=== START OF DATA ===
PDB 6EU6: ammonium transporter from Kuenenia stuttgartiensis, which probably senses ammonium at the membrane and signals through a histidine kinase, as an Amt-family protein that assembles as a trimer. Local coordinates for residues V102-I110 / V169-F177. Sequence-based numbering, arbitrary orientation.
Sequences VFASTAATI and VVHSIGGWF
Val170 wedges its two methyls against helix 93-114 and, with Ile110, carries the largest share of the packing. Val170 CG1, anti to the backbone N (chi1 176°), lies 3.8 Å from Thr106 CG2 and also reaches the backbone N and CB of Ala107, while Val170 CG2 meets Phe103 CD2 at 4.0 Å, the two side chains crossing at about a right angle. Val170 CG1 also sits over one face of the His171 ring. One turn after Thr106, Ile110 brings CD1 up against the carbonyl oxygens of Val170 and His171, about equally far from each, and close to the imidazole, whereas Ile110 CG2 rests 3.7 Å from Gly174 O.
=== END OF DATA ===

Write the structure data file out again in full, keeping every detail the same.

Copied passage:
PDB 6EU6: ammonium transporter from Kuenenia stuttgartiensis, which probably senses ammonium at the membrane and signals through a histidine kinase, as an Amt-family protein that assembles as a trimer. Local coordinates for residues V102-I110 / V169-F177. Sequence-based numbering, arbitrary orientation.
Sequences VFASTAATI and VVHSIGGWF
Val170 wedges its two methyls against helix 93-114 and, with Ile110, carries the largest share of the packing. Val170 CG1, anti to the backbone N (chi1 176°), lies 3.8 Å from Thr106 CG2 and also reaches the backbone N and CB of Ala107, while Val170 CG2 meets Phe103 CD2 at 4.0 Å, the two side chains crossing at about a right angle. Val170 CG1 also sits over one face of the His171 ring. One turn after Thr106, Ile110 brings CD1 up against the carbonyl oxygens of Val170 and His171, about equally far from each, and close to the imidazole, whereas Ile110 CG2 rests 3.7 Å from Gly174 O.